The Pros and Cons of New Builds
It is a truth universally acknowledged (on the Hexagon anyway) that the French really do prefer to buy new properties. Across France, in cities, towns and tiny villages, new builds are being snapped up by buyers.
However, they now have serious competition. Overseas buyers are increasingly choosing to purchase new builds.
New builds are especially popular with investors because they are low on maintenance and ideal for holiday lets. They tend to be much more energy efficient too.
New developments often come with leisure facilities attached to them – for example swimming pools, gyms, restaurants and even golf courses – though these are much rarer in cities, where space is limited.
“Buying off-plan in France is simple and straightforward,” explains Annick Dauchy, FrenchEntrée Property Business Development Manager. “And it comes with no DIY frustration or spiralling financial costs. New property comes with various guarantees attached to it covering the structure of the building to the fixtures and fittings. These guarantees form part of the contract when buying new builds – though it’s also important to make sure that the developer has proper insurance to cover any liability to meet the guarantees. If in doubt, check with the notaire or hire your own lawyer to make sure. Of course, just because a property is new does not guarantee it is right for you either as a home, holiday home or investment. There are bad developments as well as good ones.”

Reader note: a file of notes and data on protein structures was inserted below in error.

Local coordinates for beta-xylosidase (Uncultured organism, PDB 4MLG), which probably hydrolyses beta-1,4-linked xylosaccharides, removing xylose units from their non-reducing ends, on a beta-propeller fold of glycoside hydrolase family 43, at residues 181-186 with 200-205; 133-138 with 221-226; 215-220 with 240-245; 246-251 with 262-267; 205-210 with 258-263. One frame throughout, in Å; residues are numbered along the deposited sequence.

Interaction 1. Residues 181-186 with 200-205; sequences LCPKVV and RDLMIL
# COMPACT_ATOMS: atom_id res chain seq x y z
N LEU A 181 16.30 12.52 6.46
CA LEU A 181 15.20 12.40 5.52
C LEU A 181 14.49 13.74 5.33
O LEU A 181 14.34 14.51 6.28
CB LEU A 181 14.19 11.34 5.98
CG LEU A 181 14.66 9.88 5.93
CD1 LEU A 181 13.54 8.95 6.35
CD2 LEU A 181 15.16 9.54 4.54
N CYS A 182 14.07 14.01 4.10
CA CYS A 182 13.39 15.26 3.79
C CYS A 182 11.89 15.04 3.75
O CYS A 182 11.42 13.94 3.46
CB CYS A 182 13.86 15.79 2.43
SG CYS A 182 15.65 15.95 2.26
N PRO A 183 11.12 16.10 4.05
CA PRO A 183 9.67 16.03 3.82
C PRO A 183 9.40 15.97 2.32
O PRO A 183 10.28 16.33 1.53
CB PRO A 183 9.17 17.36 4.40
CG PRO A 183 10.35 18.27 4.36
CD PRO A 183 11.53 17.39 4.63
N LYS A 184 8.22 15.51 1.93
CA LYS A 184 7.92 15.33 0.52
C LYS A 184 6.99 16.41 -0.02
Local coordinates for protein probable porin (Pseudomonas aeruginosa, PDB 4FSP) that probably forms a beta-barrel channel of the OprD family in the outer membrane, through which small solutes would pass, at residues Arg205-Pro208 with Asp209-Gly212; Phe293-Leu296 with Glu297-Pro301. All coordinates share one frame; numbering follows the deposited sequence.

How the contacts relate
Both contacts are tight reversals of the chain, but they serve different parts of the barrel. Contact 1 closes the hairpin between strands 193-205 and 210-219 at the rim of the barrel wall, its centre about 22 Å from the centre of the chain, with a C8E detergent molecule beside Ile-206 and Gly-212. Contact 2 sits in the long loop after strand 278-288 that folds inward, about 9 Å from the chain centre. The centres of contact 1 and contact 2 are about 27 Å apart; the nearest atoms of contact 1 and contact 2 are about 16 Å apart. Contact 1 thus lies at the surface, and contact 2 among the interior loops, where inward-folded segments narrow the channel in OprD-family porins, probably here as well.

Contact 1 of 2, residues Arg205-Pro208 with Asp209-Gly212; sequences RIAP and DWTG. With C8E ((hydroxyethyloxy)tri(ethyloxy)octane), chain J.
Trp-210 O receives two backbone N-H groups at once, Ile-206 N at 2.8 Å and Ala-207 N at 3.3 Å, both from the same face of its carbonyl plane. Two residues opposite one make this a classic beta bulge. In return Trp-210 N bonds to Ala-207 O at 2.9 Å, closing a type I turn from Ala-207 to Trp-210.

But one clear advantage is the reduced ‘frais de notaires’ or registration fees new build buyers benefit from – but only if they buy while the flat/home is still under construction.
It is important to check out the area where the development is being (or already has been) built. Don’t take developers at their word. They are unlikely to tell you about plans for a new chemical plant down the road or factory round the corner.
If you are buying on a small development that is full of character you should make sure that the same or other developers are not planning to put up a row of new box-style homes next door in a few years once all the up-market homes are sold. To find out more ask the mairie, neighbours and local estate agents.
Most places look great in the sunshine. But some developments can feel empty and desolate off-season, especially if some of the local facilities close down in winter. In tourist areas, for example, you might find that your favourite restaurant is shut from October till March.
For more information, visit our Investment Zone
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